MENENDEZ: Ian Bassin, thank you so much for bringing us the story. Still to come, as protests continue over the possible overturning of Roe, a look at the already perilous state of maternal health in America. That is next.


MENENDEZ: Protests continued in Washington D.C. today outside the Supreme Court amid the widespread fallout from leaked draft opinion that would overturn Roe versus Wade. And as a powerful minority are trying to make it so that Americans would be forced to give birth, we are seeing more examples of how difficult and even dangerous it is to have a child in this country.


Just feeding a baby is a major challenge for so many right now. There is a dire shortage of baby formula nationwide. 40 percent of the most popular brands out of stock as of the end of last month. Supply chain issues and a recall by one of the largest manufacturers led to the empty shelves.

And giving birth has become significantly more deadly in recent years. The maternal death rate in the United States jumped 20 percent in 2020. And it is nearly three times higher than any other industrialized nation.

Today, at a Senate Banking Committee hearing, Secretary of the Treasury Janet Yellen mince no words arguing that overturning abortion rights would also harm the nation`s economy.


JANET YELLEN, SECRETARY OF THE TREASURY: I believe that eliminating the right of women to make decisions about when and whether to have children would have very damaging effects on the economy and would set women back decades.

Roe v Wade and access to reproductive health care, including abortion, helped lead to increased labor force participation. It enabled many women to finish school that increased their earning potential. It allowed women to plan and balance their families and careers.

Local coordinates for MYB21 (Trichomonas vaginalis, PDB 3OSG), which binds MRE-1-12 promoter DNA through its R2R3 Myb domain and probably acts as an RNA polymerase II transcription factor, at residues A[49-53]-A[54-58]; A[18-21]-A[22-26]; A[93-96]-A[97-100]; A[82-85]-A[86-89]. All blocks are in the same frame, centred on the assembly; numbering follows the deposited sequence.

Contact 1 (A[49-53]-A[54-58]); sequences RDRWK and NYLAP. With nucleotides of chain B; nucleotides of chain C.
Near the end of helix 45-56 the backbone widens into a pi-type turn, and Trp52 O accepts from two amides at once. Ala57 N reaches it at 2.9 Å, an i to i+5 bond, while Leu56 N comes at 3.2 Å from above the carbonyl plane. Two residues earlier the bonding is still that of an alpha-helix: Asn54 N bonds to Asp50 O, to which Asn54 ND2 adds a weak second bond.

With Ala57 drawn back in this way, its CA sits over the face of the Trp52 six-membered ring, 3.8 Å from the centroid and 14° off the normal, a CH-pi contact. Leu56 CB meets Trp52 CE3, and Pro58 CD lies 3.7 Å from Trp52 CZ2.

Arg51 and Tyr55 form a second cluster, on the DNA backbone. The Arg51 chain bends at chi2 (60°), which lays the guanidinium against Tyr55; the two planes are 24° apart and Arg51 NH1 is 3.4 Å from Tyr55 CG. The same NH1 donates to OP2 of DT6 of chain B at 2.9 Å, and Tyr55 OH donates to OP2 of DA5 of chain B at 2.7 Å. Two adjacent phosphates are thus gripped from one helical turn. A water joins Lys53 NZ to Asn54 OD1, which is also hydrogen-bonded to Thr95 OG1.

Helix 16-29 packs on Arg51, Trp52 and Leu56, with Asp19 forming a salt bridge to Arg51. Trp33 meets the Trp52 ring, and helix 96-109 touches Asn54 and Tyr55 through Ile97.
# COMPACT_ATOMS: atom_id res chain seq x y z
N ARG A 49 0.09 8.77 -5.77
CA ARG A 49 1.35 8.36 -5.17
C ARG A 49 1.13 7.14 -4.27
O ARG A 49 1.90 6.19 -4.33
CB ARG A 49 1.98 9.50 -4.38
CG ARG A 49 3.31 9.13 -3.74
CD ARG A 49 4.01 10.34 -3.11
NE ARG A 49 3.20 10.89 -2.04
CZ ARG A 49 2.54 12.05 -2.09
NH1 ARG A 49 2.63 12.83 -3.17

MENENDEZ: And many people believe that the anti-abortion forces will not stop at overturning Roe. Democratic Senator Chris Murphy of Connecticut told The Washington Post, he thinks that when Republicans are back in power, they will end the filibuster to get what they want. When the opportunity presents itself, there`s no doubt in my mind that they`ll change the rules to pass a bill criminalizing abortion federally.

Tomorrow, Democrats will get their chance to take action to protect the rights enshrined in Roe before they are gone. But will they even get 50 votes? More on that next.



SEN. BOB CASEY (D-PA): I don`t think we should be banning abortion and the only legislation now that is in front of us is this bill which would prevent a ban like that from going forward. I was surprised last week in light of the opinion that Republicans have already prepared to introduce legislation and actively across the country.


MENENDEZ: Today, Senator Bob Casey came out in support of Democrats bill to make Roe versus Wade national law. It is a notable shift for the Pennsylvania Democrat who is relatively conservative on abortion rights and who said he was undecided on this bill as recently as last night.

Right now, the only Senate Democrat who still has not announced where he stands, Senator Joe Manchin of West Virginia. He will have to decide by tomorrow when the Senate votes to advance debate on the bill. Even if mentioned supports it, the bill is expected to fail in the face of Republican opposition.

Senator Debbie Stabenow is a Democrat from Michigan, a state with an old law on the books which would make abortion a felony if Roe versus Wade is overturned. And she joins us now. Senator, thank you for being with us. Talk me through the goal of tomorrow`s vote.

SEN. DEBBIE STABENOW (D-MI): Well, at least it`s wonderful to be with you. And tomorrow in the United States Senate, each one of us is going to have the opportunity and the responsibility to vote yes or no on whether or not we support a woman`s freedom to make our own reproductive decisions. That`s the vote.